This story was particularized, emphasized, dramatized, sentimentalized, moralized and painstakingly advertised for eight days by newspapers good, bad and indifferent. Chapman’s picture appeared time and again: “Picking his jury. . . . Answering prosecutor. . . . Talking with counsel. . . . Eating lunch.” And the “color” paragraphists described him: “Master criminal mind. . . . Intellec-tual desperado. . . . Misguided genius. . . . Stoic sinner. . . . Finely modeled head of a thinker.* . . . Artistic hands….”

When Chapman was finally sentenced to hang, the editorial pages wound up the affair with: “Served him right,” “Thus always with malefactors,” “Now will you be good,” “A splendid example of American justice,” and similar sentiments reminiscent of the great days of Harry K. Thaw, Nicky Arnstein and “Lefty Louie.”

Had the newspapers been asked to state journalistic precepts by which they were actuated in making the Chapman case of first-page impor-tance, the most honest replies they could have given would have been in effect:

¶(Papers of The New York World type): “Chapman had a long criminal record, was dangerously adroit at fleeing justice. We were out to get him. Publicity for the countrywide network of detection that finally caught him at Muncie, Ind., would scare other super-crooks, of which the underworld is full. Hammer, hammer, hammer on that! Besides, our readers like a sensational murder trial now and then, reported ably and with just a trifle less color than the yellow press lays on. We serve the public what it wants in a way we think we can prove is good for it.” ¶(Papers of The New York Times type): “Ah yes, isn’t it unfortunate! But we are forced to compete with papers like The World and, besides, it is our policy to be encyclopedic. Almost any news is fit to print if treated in the proper spirit. Now here, the sociological import was considerable, really; intensely interesting to scientific students of these matters. . . .” ¶(Papers of The New York Herald-Tribune stamp): “Well, the conservative, law-abiding, well-to-do citizen wants to be kept abreast of the justice of the land. They discuss these cases down at the Stock Exchange, at lunch. Anyway, all the other papers ran it.”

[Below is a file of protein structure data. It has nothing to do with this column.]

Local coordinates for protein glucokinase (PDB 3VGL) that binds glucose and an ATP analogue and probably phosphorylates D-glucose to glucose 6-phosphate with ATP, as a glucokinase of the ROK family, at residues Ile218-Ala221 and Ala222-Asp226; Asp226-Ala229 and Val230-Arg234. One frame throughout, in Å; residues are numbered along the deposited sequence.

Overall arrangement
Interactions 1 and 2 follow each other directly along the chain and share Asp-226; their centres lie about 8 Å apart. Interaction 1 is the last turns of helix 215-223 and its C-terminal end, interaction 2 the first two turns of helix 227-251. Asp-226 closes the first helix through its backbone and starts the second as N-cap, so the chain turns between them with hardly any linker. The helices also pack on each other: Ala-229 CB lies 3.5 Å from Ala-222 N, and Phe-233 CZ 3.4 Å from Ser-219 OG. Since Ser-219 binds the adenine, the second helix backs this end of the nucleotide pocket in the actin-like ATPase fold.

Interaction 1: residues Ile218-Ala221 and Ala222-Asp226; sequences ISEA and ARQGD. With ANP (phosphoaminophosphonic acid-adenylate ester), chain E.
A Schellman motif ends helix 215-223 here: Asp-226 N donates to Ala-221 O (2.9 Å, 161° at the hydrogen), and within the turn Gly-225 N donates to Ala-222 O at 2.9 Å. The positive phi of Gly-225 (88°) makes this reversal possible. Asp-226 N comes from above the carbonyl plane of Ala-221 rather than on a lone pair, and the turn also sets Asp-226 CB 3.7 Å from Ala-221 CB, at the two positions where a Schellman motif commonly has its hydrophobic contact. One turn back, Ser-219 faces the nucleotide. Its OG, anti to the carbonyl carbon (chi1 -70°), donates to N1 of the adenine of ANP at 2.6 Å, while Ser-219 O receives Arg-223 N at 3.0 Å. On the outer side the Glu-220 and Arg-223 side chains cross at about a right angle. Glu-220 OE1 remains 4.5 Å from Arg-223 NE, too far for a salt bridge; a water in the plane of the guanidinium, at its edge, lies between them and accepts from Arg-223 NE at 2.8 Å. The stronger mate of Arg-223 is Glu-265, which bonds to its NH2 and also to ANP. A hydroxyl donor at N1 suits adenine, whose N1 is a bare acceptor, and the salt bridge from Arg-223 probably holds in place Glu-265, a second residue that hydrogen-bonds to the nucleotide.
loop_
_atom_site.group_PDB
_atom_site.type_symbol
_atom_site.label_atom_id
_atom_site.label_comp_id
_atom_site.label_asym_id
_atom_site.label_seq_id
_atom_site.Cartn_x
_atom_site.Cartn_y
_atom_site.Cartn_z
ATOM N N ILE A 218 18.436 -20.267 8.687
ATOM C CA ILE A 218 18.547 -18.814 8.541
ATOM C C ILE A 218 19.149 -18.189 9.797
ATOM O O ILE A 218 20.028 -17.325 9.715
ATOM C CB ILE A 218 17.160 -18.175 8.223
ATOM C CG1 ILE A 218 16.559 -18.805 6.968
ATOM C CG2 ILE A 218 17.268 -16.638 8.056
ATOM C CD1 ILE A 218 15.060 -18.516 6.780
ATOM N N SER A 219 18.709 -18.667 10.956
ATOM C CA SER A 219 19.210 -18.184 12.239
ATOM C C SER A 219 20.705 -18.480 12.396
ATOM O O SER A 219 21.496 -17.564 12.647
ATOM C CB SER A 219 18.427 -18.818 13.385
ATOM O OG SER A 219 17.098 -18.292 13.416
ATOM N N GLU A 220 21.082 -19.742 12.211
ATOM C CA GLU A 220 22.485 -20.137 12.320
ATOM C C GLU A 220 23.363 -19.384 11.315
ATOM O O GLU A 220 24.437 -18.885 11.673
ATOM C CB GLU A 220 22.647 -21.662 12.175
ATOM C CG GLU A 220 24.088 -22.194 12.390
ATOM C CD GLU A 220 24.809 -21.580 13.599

¶(Papers of the Hearst and Chicago Tribune persuasion): “Hot stuff! Sensational! Lay it on thick; run it every day! Great headlines! Maybe it isn’t the best way of reforming the world, but for the present it’s the best way to sell lots of newspapers.” ¶(Gum-chewers’sheetlets): “Meat! Meat for us! Get the pictures, pictures, pictures! But of course we can’t keep Chapman on the front page very long. There’ll be a dozen crimes as good tomorrow!”

*On Jan. 5, TIME measured the extent of the crossword puzzle fad, promised its readers a report directly the barometer showed sign of slightest change. *As anyone could see from the many pictures of him published, Chapman possessed a low, back-sloping forehead, the temples, nose, cheeks, lips of a neurotic type.